BooksCultureFilm / TV
toni morrison: to love and be loved
May 29, 2019
Literature has been my time machine. Toni Morrison, specifically, has been my guide — my mentor — during much of my time traveling. She has made possible experiencing certain eras that existed before I was born. Through the work of Morrison, an emotional layer of my Black history was created, a history that went beyond the factual and the recorded, bringing forth the imagination that serves the realities of Black life: womanhood, manhood, chattel slavery, colorism, poverty, triumph, ghosts, and love. There was always love.
If there is one powerful thing to learn about the Timothy Greenfield-Sanders-directed documentary, Toni Morrison: The Pieces I Am, it’s that the legendary laureate is loved. Each scene and interview moves us closer to the idea that what makes Morrison’s words land so heavily and poignantly isn’t the sheer talent and work ethic she brings to the page, but the love.
Towards the end of the film, there is a mediation on Pilot, Morrison’s character from Songs of Solomon, and a scene most recognizable to Morrison fans — when Pilot bursts through during a funeral and says, “She was loved!”
I first read this scene as a teenager and it was the first spiritual experience I had with literature. Not godly or religious, the height of my atheism was probably during this time, but in the sense that my emotional and psychic life had been shifted, cleansed, and forever changed. I could not be the same after reading these words. The words did more than I knew words could do; I wasn’t just educated, I was saved.
Discussing this widely loved literary scene in the documentary is Oprah Winfrey, who has her own specific creative history with Ms. Morrison: in 1998, Winfrey adapted Beloved into a film. The film is on Winfrey’s impressively short list of commercial failures, but even that failure was a success — or at least a confirmation. It confirmed that Morrison’s language surpassed the magic of film. Even with sound, aesthetic, and strategic marketing, no movie theatre could rival the deep horror and love Morrison’s words conjured. It confirmed the white mainstream’s critiques of her were untrue, she wasn’t limited by the matters of race, gender, or class: her work was freed by it. And it is the kind of freedom that can’t be translated from page to screen, unless Morrison herself decided to shift mediums.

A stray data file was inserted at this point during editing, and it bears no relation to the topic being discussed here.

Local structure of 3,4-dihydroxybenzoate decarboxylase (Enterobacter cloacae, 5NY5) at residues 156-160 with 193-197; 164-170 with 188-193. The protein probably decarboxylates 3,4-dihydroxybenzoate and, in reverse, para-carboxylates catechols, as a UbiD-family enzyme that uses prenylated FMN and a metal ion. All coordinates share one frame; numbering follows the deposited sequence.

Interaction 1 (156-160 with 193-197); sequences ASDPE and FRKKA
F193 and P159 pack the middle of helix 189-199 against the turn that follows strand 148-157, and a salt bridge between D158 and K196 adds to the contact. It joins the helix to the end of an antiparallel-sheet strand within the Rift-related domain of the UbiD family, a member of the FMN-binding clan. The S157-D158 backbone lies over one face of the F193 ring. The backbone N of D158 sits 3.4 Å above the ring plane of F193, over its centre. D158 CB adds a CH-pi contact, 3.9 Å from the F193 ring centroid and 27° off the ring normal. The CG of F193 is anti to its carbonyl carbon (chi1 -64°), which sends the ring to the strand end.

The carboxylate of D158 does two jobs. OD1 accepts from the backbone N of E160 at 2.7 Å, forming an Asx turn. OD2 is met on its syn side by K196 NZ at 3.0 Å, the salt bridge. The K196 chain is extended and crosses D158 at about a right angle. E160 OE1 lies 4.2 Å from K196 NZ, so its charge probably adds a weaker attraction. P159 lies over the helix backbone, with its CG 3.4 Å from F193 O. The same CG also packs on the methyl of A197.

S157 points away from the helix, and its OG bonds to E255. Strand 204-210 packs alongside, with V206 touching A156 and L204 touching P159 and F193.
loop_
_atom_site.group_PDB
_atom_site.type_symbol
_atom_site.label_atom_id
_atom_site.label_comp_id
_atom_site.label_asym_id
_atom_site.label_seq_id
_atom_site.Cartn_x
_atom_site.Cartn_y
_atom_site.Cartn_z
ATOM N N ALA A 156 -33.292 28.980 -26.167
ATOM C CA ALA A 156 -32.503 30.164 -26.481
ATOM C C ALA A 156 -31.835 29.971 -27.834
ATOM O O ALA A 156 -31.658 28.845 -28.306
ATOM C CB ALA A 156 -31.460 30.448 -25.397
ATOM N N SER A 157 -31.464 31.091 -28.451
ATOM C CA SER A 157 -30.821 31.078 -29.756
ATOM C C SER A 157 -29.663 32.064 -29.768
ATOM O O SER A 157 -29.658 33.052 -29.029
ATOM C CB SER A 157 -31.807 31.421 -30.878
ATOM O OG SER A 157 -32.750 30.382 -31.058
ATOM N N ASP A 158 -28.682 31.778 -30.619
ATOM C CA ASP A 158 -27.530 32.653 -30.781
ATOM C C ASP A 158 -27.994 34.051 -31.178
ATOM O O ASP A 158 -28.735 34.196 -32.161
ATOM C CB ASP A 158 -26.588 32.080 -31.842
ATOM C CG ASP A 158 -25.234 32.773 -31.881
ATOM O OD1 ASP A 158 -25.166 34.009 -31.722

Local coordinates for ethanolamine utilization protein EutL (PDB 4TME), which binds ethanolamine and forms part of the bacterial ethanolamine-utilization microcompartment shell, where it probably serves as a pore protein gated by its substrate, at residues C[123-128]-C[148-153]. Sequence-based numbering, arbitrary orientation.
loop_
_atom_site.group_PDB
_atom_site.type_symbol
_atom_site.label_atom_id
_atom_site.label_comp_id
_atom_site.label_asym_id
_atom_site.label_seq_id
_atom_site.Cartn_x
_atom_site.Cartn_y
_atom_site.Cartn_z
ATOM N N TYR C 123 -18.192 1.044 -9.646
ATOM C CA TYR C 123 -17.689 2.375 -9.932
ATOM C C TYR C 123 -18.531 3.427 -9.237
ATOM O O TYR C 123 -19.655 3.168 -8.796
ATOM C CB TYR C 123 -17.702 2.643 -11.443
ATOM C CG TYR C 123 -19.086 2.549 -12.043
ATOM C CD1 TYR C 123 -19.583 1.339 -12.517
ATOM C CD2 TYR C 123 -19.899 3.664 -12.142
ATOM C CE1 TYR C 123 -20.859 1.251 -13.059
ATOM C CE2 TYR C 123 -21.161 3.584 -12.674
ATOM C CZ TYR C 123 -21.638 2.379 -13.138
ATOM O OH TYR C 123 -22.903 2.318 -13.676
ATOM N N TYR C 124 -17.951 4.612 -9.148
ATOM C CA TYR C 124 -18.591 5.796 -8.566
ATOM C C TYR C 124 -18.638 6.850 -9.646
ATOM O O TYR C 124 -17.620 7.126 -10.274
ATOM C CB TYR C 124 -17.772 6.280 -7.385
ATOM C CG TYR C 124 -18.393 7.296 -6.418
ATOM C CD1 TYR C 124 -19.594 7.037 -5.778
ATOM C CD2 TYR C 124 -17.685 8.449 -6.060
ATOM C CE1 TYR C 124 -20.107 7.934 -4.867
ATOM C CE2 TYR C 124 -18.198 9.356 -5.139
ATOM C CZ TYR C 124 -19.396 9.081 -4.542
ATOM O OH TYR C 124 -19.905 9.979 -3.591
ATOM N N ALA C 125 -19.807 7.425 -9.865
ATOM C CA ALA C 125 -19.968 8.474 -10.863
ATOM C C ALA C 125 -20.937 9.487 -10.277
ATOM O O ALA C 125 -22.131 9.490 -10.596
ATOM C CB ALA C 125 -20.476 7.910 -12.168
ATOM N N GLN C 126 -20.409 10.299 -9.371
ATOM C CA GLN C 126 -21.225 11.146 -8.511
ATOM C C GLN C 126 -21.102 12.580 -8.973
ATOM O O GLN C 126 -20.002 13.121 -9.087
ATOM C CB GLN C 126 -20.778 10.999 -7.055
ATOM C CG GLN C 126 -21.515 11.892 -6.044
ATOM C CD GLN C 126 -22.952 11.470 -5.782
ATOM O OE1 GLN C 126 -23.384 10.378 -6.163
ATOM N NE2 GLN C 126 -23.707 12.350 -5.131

Before seeing the documentary, I wasn’t sure if it was necessary for me, a Morrison fanatic, to witness it, if it would be anything more than organized information I already knew through my own research and engagement with her work. It is more than that. The documentary gathers evidence of her greatness — captivating performance of self that Sonia Sanchez, Angela Davis, and Oprah Winfrey gave during testimonies about Morrison’s greatness; excerpts of her theories on ‘white gaze’; and about her fiction — pushing the idea that Toni Morrison isn’t just a great American writer, but the great American writer.
It pushes us into doing what Morrison’s work has always begged us to do, to push out Hemingway, Fitzgerald, and Faulkner as undebatable American greats. It suggests powerfully that our greatest writers are not dead, white men. The greatest American writer is Black, a woman, and very much alive. She did it through the sweat and patience it takes to be a great writer, without sacrificing the tenderness, closeness and love. Morrison became great by making love hard work and by making the righteous and the interesting, a thing to do. Toni Morrison: The Pieces I Am is a love letter to love about love.
As the credits roll, I think how Morrison is loved most of all because she decided long ago to love us fiercely on the page, when she speaks and where it counts the most: her imagination. We are loved.
Toni Morrison: The Pieces I Am is in theaters June 21, 2019.
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